Gov. Jon S. Corzine urged lawmakers Tuesday to compromise on his plan to increase New Jersey's sales tax and approve a budget, which would end the government shutdown that threatens to extend to casinos and state parks on Wednesday.
"Make no mistake, people are being hurt and unfortunately more will be hurt in the days ahead," the governor told lawmakers during an unprecedented Independence Day holiday special session.
The session came three days after Corzine started shutting down state government because lawmakers missed the July 1 constitutional deadline to approve a new budget. Without a budget, the government cannot spend money.
"All of us surely believe this circumstance must end," said Corzine, a first-term governor and former U.S. senator and Wall Street executive.
Legislative leaders, speaking after Corzine's address, said his speech was not likely to resolve the stalemate right away. If no deal is reached, state parks and historic sites would close Wednesday along with Atlantic City casinos, which are required to have state regulators on duty.
The state lottery, road construction, motor vehicle offices, vehicle inspection stations and courts have already closed. More than half the state work force — 45,000 people — was ordered to stay home on Monday.
The dispute between the governor and his fellow Democrats who control the Legislature centers on his plan to increase the state sales tax from 6 percent to 7 percent to help overcome a $4.5 billion budget deficit for his $31 billion spending plan. The proposal would cost the average New Jersey family $275 per year, according to experts.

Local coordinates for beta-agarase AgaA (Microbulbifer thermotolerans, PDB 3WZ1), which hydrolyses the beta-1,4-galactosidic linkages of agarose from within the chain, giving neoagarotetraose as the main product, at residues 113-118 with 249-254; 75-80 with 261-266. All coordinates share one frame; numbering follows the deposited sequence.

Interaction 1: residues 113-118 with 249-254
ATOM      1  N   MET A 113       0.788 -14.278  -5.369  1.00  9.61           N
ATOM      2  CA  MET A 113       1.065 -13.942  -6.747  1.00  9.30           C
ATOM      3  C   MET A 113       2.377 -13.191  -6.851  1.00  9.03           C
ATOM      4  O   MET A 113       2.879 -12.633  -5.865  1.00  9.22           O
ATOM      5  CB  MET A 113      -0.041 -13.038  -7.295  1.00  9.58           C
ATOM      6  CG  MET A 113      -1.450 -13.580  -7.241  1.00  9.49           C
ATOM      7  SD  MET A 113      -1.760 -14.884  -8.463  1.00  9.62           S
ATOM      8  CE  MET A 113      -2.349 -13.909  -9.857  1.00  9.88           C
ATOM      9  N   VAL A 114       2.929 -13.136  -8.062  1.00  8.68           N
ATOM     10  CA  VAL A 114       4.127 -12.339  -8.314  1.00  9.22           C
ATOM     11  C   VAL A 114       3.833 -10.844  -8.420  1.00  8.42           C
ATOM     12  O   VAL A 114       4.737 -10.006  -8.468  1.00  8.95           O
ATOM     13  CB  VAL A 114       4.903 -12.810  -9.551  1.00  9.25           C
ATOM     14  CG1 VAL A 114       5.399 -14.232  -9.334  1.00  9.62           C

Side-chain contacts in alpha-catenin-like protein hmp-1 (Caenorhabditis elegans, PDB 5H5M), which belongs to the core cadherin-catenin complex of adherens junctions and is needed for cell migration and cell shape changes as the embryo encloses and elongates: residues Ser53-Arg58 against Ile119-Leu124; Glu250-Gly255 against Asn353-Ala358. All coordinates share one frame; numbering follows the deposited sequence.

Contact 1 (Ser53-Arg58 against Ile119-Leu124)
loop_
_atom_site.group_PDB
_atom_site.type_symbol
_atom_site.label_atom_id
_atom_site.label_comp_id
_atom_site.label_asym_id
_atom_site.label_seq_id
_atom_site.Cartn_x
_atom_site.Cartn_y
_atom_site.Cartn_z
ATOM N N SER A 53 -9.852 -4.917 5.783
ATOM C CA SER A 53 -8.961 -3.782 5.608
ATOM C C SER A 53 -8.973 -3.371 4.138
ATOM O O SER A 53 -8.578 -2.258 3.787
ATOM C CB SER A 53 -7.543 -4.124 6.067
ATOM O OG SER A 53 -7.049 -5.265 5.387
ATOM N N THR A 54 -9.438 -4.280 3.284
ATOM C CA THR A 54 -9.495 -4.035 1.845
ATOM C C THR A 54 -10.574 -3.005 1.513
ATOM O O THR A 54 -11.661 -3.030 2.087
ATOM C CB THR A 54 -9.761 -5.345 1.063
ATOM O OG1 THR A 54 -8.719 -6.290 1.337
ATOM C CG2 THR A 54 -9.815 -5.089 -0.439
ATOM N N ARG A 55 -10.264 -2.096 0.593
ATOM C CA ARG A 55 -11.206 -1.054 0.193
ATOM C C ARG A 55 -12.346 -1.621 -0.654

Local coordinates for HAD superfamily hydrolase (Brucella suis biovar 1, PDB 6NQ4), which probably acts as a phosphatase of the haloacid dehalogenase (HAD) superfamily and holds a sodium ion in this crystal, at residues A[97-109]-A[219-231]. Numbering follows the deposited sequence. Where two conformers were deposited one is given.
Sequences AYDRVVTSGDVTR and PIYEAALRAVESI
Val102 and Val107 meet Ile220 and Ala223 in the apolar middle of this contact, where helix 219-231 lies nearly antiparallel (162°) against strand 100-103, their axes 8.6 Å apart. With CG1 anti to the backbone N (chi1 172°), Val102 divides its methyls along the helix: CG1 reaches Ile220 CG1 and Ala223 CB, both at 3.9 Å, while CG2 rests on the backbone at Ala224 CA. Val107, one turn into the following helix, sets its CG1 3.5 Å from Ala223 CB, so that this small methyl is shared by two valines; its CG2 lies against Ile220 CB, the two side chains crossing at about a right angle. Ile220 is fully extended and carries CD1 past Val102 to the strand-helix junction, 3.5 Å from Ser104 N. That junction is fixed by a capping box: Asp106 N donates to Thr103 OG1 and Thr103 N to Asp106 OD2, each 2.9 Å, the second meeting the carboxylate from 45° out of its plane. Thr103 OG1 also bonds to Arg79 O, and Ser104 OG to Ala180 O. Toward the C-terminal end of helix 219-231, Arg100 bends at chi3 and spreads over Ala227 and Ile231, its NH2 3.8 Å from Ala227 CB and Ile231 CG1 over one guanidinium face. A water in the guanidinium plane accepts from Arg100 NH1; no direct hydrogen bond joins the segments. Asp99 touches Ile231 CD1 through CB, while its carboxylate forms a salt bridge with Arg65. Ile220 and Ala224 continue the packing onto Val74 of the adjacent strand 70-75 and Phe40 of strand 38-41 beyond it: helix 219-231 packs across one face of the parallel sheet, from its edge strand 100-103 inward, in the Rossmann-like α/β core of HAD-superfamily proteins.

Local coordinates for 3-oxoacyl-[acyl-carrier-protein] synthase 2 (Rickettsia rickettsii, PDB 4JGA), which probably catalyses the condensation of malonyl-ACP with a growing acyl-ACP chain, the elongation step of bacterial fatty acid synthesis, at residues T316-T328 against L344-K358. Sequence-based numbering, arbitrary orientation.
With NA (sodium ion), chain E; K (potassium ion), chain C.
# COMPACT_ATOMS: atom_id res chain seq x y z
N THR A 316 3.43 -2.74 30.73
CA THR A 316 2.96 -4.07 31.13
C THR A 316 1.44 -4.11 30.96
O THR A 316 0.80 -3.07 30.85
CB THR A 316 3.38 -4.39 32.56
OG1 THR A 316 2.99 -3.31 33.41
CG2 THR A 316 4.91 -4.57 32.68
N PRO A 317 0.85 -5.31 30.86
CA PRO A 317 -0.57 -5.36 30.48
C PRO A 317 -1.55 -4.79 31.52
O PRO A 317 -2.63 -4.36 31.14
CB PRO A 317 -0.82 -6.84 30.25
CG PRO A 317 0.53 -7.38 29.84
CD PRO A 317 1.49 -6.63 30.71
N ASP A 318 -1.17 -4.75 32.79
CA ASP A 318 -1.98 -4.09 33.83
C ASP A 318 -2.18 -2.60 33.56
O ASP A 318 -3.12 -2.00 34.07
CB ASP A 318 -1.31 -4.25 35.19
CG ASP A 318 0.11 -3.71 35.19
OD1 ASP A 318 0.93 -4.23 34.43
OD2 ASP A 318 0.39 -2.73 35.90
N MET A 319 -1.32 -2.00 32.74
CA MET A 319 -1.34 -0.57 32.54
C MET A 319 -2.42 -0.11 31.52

"No one is seeking to increase taxes because they want to," the governor said during his speech, as he detailed years of mismanagement of the state's revenues.
Corzine urged the lawmakers to approve a compromise offered by Senate President Richard J. Codey that would use half the $1.1 billion raised by his sales tax increase to ease the state's property taxes, among the nation's highest.
"I'm willing to meet the Legislature half way," Corzine told lawmakers.
He said the Legislature should keep working until a spending plan is approved. "We must stay here until we meet our constitutional obligations," he said.
State regulators have ordered the casinos to close at 8 a.m. Wednesday.
"When they shut down, then there's no tourists, no conventions, no money for the workers. That's not good," said Ann Ji, who runs a beauty supplies store one block from the casino strip.